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I haven't been able to find a resource which explains a means by which I can return the most common word NGrams which do not depend on word order, and have flexible word position boundaries. I think this concept is analogous to having slop in the results, as opposed to having slop in the query.

For instance, I understand a typical BiGram or CommonGram may allow for indexing the following text: "The quick brown fox..."
As these terms: "The quick" "quick brown" "brown fox"...
And from there, it shouldn't be a problem if I simply want a request handler or facet which will return the top 100 (or so) most frequently occurring word BiGrams.

But here are two cases that concern me:
1) If, in my corpus, I see occurrences of "quick brown" and "brown quick" - they will be counted separately. For my purposes, these may be related, so I'd like them to be counted as one.
2) If, in my corpus, I see occurrences of "quick fox" and "quick brown fox" - they will be counted separately. For my purposes, I would like to see "quick fox" double-counted in this case. In reality, this case is a simplification - the terms "quick" and "fox" may be separated by several words. (This may be obvious, but, I can't simply run a slop query for those two terms and return matching documents because I don't know those terms are.)

To elaborate (Jan's question) if "quick fox, quick fox" appears in a a document, I would ideally like the word pair "quick fox"/"fox quick" to be counted as:
- appears three times if separated by 0 words ("quick fox" x2, and "fox, quick" x1)
- appears five times if separated by 1 word (the above, plus "quick..., fox" and "fox, ...quick")
- appears six times if separated by 2 words (the above, plus "quick..., ...fox")

Also, for the text: "quick quick fox fox", I would ideally like the word pair "quick fox"/"fox quick" to be counted as:
- appears once if separated by 0 words ("quick fox")
- appears three times if separated by 1 word (the above, plus "quick ... fox" x2)
- appears five times if separated by 2 words (the above, plus "quick ... ... fox")

(Although my example here is showing two words, my question is a little more broad than just two-word combinations. But if all I had were two-word combinations, I'd be more than happy with that.)

The reason "why I care" is that I work in the (incredibly imprecise) industry which merges technology and services/support. I have an existing application with Solr that I want to add a new feature to - this feature would allow users to mine the text data terms which may be related by some sort of flexibly-defined proximity. To elaborate - the users have a several queries already, which run sequentially, and the results plot on a graph. The users then:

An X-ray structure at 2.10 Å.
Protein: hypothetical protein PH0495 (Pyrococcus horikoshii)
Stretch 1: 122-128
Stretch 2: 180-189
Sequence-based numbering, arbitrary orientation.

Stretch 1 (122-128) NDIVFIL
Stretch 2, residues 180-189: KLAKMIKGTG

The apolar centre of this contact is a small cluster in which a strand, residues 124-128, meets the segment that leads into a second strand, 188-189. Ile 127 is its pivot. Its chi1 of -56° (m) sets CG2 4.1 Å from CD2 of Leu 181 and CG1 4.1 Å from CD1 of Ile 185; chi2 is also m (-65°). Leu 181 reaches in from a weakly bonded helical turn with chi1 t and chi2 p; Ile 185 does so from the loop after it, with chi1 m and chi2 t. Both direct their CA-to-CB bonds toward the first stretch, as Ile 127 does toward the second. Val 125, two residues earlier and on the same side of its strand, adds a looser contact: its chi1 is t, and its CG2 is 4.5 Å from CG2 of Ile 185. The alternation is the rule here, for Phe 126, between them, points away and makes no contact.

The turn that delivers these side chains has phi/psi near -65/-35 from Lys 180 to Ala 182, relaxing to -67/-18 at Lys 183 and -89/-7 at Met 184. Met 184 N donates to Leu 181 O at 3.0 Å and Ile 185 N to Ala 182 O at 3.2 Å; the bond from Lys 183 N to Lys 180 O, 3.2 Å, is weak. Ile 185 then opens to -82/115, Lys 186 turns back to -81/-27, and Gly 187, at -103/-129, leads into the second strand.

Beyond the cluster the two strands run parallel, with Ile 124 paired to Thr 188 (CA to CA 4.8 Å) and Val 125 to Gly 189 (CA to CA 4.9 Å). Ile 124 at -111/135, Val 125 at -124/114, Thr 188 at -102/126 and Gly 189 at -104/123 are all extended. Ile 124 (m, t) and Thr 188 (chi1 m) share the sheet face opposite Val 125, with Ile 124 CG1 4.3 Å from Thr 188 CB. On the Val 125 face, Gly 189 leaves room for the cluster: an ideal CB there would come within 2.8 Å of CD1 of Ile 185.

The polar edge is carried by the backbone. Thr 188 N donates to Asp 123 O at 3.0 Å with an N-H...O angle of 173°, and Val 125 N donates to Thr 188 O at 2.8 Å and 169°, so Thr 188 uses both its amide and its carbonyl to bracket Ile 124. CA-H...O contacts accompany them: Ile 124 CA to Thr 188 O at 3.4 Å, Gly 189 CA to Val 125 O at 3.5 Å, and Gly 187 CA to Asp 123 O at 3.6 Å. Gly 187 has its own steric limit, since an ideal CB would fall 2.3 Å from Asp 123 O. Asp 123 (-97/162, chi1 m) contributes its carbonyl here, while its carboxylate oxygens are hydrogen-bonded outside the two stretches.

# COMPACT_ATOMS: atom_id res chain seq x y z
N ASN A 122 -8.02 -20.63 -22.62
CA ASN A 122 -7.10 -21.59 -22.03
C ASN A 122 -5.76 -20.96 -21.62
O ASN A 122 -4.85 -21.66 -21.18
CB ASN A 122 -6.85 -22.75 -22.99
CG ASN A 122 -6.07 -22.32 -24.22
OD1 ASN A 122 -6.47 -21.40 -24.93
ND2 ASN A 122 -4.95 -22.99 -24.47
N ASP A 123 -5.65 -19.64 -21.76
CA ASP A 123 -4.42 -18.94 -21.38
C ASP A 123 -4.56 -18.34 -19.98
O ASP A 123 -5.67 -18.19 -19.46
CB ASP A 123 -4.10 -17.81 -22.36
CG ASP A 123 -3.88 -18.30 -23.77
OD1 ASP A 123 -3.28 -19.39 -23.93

a) begin manually reading through documents that match each query
b) try to identify terms or phrases which are common
c) subdivide and refine their queries
d) re-plot the results of the queries
e) repeat, starting with a)
I would like to provide them these "sloppy word NGrams" almost like a word cloud, so the users can get immediate feedback to subdivide and refine their queries while developing them, without having to open and read through the documents.

I understand that the TermVectorComponent will allow me to get back all the position and frequency information of individual terms I care for, and from there I could probably do whatever I want - but I'd rather not have to do that if I don't need to.

Ideally, I would like whatever solution there is to respect stopwords. (That is, in the above example, simply don't index: "The quick" at all if "the" is a stopword.)

Lastly, I am not well versed in the capabilities of document summarization, or search suggestions, or some of those other concepts that I consider "advanced" given how new I am to this. If what I just described can be provided by one of those features, please let me know and I'll read up on them more.

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Just to be clear: you want to count pairs of words occurring in a document which are separated by any number of other words? What happens if some words occur multiple times: How often counts "fox quick" in "quick fox, quick fox" and how often in "quick quick fox fox"? –  Jan Dec 29 '13 at 11:32
    
Yes, pairs, or even potentially three or so words that occur in some proximity to each other. I'll modify the original post to elaborate. –  TimmTheEnchanter Dec 30 '13 at 18:00